Melania Trump has long been a reliable source of chaotic and fascinating moments in Trumpian aesthetics. The speech she gave at the 2016 Republican National Convention, which featured long passages lifted word for word from the speech that Michelle Obama had made in support of her husband eight years earlier, remains one of the more striking bits of pure Trumpianism on the record—the decision-making process that produced “a poker-faced karaoke version of another woman’s speech about her very different husband” as the outcome is incomprehensible, although it is all very obviously the result of a towering and brazen laziness. Measured as a performance of undiluted who-gives-a-shit public carelessness, it’s something that even her husband has yet to top.

Even though Melania is also a cipher whose relationship to her powerful husband has for years seemed tragicomically ceremonial, her Christmas video delivers an insight into a crucial mystery of the Trump aesthetic: Why is all this always so shitty? How is it possible for something so fancified to feel so repellent and cheap? Again, in one sense, there’s just nothing there to find. Trump himself doesn’t really know why he does anything, and every decision that he makes—personally, politically, aesthetically, whatever—ultimately resolves to him servicing whatever rude personal want is currently making itself felt. This doesn’t really explain how every space that the man inhabits became so desperately gilded and singularly inhospitable, although it does suggest he doesn’t much care about how other people experience it. But Melania’s latest foray into haunted festive design comes closer to providing a skeleton key for the warped mimetic rules of Trumpism than Trump himself ever has.

Take, for instance, the humble Christmas tree. There are only so many ways to decorate a Christmas tree, and virtually none of them are bad. Some are a bit much, and others reflect various limitations in terms of production value or personal interest. But all such decorative flourishes can very easily be redeemed by the feeling behind the occasion. Ornaments are enriched over time by being a part of the ritual; the broader experience benefits from being broad and from being an experience shared among other people. Even I, who grew up going to the movies on Christmas Day alongside my family and the rest of the nongentiles in my corner of New Jersey, have felt this while decorating the tree alongside my gentile in-laws. It’s wholesome not just in suggesting basic principles of health but in the fullness and comprehensiveness of it. For however narrowly its purpose can be defined—the Fox-damaged and proudly un-churched Trump has mostly leaned on Christmas as a culture-war totem gleefully invoked as a lib-triggering synonym for “holidays”—the decorative ritual is mostly a way to celebrate a season of giving and sharing with other people.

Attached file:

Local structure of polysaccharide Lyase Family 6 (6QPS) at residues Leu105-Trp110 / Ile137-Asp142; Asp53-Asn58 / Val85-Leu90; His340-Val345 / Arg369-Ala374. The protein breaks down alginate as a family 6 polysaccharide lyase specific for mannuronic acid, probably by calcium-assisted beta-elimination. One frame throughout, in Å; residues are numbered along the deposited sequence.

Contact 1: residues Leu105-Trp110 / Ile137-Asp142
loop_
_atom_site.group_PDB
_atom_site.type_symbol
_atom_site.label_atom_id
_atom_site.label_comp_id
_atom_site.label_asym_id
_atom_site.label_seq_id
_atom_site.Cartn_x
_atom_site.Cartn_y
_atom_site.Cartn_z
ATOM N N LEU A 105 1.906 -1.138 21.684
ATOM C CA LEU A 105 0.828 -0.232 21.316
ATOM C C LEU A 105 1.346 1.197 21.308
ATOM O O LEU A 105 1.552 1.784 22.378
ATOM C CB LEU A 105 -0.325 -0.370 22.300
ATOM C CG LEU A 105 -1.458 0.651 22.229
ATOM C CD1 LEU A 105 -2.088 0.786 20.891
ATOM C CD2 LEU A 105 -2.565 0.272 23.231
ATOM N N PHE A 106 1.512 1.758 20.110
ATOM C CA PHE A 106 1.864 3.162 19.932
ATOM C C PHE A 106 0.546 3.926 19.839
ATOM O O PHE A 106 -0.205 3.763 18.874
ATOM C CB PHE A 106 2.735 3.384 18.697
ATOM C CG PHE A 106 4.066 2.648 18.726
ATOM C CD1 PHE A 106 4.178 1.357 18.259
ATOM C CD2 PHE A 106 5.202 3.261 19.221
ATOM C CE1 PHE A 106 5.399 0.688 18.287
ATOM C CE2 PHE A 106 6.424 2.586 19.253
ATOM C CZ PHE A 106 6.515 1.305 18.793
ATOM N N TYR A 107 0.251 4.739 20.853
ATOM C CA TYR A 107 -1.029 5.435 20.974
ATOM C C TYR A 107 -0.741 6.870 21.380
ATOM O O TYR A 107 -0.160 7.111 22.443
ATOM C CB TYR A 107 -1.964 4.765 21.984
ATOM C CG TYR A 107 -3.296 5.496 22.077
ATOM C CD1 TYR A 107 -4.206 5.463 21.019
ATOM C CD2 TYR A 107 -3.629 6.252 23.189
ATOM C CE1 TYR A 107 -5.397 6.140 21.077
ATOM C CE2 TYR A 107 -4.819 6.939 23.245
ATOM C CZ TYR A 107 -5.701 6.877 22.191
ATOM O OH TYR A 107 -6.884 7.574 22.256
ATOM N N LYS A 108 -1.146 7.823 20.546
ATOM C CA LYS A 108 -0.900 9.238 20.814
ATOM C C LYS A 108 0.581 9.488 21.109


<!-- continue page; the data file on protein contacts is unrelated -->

Melania Trump tours the White House’s Christmas decorations in 2017.
(Saul Loeb/AFP/Getty Images

It is, to state the obvious, not surprising that such a thing would not come naturally to people as insular and proudly selfish as the Trumps. But, as with everything else having to do with Trumpian aesthetics, it’s easier to assess the undergirding thought process here through its failures than its successes. The White House is, by design, not a home—no resident owns it, it is old and impractical and overrun by tourists, and the people living there receive company only under the most formal circumstances. But the chilly excesses of Melania’s Christmas decorations and the ghostly abstraction of these videos reveal just how much further outside all such nonproprietary conventions the Trumps are than previous inhabitants of the White House have been.

The blank and baffling overstatement of it—the First Lady personally sifting plastic dandruff onto a spruce, as one does, the simultaneous clutter and emptiness, the combination of voluminousness and absence—might be poignant under other circumstances. There’s no fun in it, of course, because Trump and his family are not people who are into fun. What’s spooky about it goes beyond Melania’s personal uncanniness or Trump’s world-historic tastelessness or the built-in stiltedness of White House ritual. The pure anhedonic cheerlessness of it all points back to a deeper psychic deficit: an inability to understand what any of this might even be for, if not to spite or defeat someone else. Of course there’s too much of it. They don’t know when to stop—they never have known when to stop, they do not know how to stop—because they have never really understood why they got started in the first place. After all, look where it’s gotten them.